An incredible lack of integrity

It’s no secret that journalists working for Xinhua, Global Times, and People’s Daily, are part of an effort to distribute messages from the Party. I read these sources daily, and have built up a degree of tolerance to articles about how America wants to separate Taiwan from the mainland (example), that China’s presence in Africa is always beneficial to Africans (examples 1, 2, 3), and the seemingly weekly calls for the Party to serve the people (Example). Let’s just say that my expectations for Chinese journalists in these publications is pretty darn low, yet from time to time, they still manage to surprise me with their total lack of concern when it comes to exposing the truth.

Yesterday’s post is a prime example. Not only did these officials take credit for a fairly implausible project, but Xinhua gleefully reported it without an ounce of fact checking. It took me less than 5 minutes on Google to find that the school was not yet open due to a lack of funding. This in itself is troubling, but again for Chinese media, I set the bar fairly low.

It’s likely that they were presented with a story that portrayed China as a global leader in education and as meeting goals set in the last five-year plan, and were overly eager to get it printed. Equally troubling is the quote from the girl who said Guangdong Experimental High School students were already at the top of her class, which is strange considering that there is no program. This shows quite clearly that Chinese journalists freely make up quotes (and occasionally entire stories) to meet their needs, and promote specific views.

Ultimately the result of this kind of story (if left unexposed) is that Guangdong Experimental High School and China get a boost to their reputation, and a few more parents send their children to questionable programs. While this is embarrassing for everyone involved, the damage is not very widespread.

That however is not the case with this inexcusable piece that appeared in the Global Times this week. The story reported that a foreign doctor had recommended people take precautions when heading outside due to very heavy air pollution, but insisted no action was actually necessary.

For reference this is the "slight" pollution they were talking about (source)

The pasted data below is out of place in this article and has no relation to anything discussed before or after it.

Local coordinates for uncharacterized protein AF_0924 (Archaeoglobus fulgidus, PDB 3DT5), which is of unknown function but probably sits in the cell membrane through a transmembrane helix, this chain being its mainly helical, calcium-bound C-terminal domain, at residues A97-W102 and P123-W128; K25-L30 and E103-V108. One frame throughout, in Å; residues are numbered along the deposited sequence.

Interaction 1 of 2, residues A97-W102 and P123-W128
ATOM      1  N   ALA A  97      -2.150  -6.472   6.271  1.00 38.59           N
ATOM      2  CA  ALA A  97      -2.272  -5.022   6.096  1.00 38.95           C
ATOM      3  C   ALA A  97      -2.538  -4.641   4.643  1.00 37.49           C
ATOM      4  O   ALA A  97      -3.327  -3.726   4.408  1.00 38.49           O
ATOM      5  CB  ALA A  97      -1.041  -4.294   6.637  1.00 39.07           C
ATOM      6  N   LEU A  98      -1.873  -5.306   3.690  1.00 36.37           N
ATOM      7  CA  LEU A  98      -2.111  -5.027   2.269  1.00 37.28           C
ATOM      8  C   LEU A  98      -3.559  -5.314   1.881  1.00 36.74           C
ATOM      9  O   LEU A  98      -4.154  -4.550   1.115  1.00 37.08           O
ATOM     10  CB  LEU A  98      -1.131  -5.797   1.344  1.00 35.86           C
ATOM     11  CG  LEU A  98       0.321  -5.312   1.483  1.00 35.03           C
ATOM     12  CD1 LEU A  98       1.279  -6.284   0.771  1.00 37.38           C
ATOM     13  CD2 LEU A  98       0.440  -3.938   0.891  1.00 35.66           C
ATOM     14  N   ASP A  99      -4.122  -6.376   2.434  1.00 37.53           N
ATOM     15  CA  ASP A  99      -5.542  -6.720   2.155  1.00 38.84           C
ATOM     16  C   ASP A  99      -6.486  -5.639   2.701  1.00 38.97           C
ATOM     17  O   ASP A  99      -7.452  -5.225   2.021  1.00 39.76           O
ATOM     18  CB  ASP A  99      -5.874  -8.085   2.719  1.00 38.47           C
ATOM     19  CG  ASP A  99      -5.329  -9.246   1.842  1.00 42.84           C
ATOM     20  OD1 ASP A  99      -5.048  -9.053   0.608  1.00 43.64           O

Here are a few quotes from the piece that left me gasping:

  • However, both Chinese doctors and environmental protection authorities regard his suggestions as unnecessary scaremongering.
  • “It was only slight pollution, which was not bad enough for people to wear masks,” said Du Shaozhong, deputy head of the bureau, who said Saint Cyr’s suggestions did “not reflect the real air conditions” in Beijing.
  • “The suggestion to wear masks will make trouble out of nothing, as we’ve had polluted air for a long time, and we shouldn’t be living with an American standard,” said an anonymous doctor at the People’s Hospital of Peking University, who specializes in respiratory diseases.
  • Ren Shaokang, a resident living in Huilongguan, Changping district said he would not wear a mask, although he suffers from tracheitis, a disease of the windpipe. “I believe in the Chinese official data and don’t think the air seriously affects us. Even when we can see the air is bad, white collar workers like us don’t have the time to think about wearing masks anyway,” he said.

This kind of deliberate misinformation literally puts tens of millions of people at risk in an effort to save face. Interestingly the word “slight” and the idea that Chinese people shouldn’t expect “American standards” also appeared in the Chinese media after the Shanghai Metro crash.

Ironically, People’s Daily published another article, on the same day,  that showed a rising risk of cancer in Beijing (over 105 cases are diagnosed each day). This included a 56% increase in lung cancer from 2000-2009, and specifically cited pollution as one of the factors. So despite the claims of one anonymous doctor (in fairness, he may not actually exist), Chinese people have not yet adapted to record setting levels of pollution. China Daily also reported that the air was unhealthy, and said that 95% of the pollution was respirable particles (which irritate the airways, and are connected with asthma, cancer, respiratory infections, and other medical problems).

In the hospital where I work, doctors have repeatedly told me stories of desperate patients leaving China in an attempt to help their children suffering with asthma (this is usually effective). Others have told me that the evidence of heavy pollution is clearly visible in cadavers of all ages that have blackish lungs. From personal experience, I know that even the pollution levels found in Nanjing (often less than half of what is seen in Beijing) are enough to leave me feeling miserable.